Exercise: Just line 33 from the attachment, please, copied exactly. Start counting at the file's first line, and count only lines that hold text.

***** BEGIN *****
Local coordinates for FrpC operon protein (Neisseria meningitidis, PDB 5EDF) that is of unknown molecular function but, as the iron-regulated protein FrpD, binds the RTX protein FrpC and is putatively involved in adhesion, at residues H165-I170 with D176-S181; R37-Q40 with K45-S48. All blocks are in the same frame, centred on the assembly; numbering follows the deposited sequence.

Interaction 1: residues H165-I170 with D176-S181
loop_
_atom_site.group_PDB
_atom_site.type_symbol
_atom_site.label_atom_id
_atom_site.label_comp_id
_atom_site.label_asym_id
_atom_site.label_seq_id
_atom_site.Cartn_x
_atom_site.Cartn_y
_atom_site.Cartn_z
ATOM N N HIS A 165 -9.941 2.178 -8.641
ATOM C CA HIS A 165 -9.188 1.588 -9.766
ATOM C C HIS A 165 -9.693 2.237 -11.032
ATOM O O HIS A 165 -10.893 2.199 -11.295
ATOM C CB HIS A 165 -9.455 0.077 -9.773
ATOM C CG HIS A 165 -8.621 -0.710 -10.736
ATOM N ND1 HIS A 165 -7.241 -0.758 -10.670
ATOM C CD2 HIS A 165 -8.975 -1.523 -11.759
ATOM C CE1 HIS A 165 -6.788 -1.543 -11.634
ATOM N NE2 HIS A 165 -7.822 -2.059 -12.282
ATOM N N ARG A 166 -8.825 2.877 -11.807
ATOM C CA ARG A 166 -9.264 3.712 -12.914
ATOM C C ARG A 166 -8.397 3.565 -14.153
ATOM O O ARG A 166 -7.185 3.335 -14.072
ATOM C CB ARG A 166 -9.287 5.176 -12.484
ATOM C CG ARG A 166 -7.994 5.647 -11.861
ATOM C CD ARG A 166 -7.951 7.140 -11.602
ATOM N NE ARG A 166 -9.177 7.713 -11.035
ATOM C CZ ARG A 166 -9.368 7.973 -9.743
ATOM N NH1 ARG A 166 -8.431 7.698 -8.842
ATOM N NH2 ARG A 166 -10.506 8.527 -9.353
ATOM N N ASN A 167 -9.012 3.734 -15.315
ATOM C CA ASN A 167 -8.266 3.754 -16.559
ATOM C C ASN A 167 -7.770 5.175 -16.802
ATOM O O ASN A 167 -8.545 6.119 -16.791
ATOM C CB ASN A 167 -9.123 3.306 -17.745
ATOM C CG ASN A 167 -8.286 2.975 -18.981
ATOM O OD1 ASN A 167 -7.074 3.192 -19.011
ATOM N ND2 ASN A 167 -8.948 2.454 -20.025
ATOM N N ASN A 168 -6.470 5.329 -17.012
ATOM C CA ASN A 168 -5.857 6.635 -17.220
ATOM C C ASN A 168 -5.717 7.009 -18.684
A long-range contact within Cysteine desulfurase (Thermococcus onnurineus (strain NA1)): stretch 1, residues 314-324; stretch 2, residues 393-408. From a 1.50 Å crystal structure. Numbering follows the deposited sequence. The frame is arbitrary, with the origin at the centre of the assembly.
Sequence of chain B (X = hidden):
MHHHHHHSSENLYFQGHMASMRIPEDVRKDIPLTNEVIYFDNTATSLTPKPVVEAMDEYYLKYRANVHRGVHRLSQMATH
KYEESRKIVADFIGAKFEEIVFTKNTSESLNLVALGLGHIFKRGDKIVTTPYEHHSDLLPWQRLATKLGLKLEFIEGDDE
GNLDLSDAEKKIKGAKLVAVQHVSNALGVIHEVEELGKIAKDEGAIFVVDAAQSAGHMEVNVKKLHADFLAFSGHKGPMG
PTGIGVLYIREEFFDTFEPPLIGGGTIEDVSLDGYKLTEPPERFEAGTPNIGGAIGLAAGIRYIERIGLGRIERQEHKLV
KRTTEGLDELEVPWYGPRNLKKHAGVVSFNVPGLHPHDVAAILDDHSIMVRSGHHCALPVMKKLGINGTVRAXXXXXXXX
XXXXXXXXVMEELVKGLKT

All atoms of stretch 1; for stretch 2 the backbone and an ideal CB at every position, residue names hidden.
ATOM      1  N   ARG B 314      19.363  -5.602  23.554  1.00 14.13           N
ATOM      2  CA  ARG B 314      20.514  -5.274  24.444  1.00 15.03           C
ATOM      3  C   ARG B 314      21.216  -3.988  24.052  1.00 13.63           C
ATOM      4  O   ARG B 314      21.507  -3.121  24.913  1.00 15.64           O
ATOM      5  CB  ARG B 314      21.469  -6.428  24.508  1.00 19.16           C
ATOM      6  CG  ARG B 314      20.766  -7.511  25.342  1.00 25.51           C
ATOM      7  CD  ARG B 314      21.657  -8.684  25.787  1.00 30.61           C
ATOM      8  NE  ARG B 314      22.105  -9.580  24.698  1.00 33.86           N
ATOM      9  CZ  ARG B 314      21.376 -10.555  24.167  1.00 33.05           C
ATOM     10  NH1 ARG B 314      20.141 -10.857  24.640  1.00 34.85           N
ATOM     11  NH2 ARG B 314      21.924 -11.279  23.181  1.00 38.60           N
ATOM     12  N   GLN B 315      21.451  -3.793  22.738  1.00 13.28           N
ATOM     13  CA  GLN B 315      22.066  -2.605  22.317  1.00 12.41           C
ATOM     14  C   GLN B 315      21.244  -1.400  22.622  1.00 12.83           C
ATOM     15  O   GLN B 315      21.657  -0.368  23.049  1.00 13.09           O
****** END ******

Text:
ATOM N NH2 ARG A 166 -10.506 8.527 -9.353